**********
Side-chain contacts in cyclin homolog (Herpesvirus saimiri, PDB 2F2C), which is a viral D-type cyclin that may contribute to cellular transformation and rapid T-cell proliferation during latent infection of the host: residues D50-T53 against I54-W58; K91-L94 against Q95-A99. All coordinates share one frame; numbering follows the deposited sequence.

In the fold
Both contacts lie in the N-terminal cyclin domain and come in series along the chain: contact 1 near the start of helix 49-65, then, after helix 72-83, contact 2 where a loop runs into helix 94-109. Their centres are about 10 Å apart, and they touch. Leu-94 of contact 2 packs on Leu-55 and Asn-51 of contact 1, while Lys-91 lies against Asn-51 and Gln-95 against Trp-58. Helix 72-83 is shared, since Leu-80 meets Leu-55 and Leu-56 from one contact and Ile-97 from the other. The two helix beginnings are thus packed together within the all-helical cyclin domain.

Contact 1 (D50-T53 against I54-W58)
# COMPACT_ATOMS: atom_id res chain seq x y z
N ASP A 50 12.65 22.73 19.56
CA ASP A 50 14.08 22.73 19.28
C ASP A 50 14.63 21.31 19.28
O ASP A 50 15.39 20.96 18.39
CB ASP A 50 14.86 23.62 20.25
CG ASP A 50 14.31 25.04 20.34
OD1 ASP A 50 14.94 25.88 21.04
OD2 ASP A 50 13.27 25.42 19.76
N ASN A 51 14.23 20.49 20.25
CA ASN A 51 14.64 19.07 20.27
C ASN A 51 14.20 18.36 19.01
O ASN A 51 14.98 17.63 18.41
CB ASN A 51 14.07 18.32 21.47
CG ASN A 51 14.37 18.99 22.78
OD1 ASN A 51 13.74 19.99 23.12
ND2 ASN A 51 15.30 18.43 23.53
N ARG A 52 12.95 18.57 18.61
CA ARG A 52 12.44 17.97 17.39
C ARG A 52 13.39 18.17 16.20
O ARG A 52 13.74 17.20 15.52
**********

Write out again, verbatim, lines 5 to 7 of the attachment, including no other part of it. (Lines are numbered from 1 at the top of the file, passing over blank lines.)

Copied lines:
# COMPACT_ATOMS: atom_id res chain seq x y z
N ASP A 50 12.65 22.73 19.56
CA ASP A 50 14.08 22.73 19.28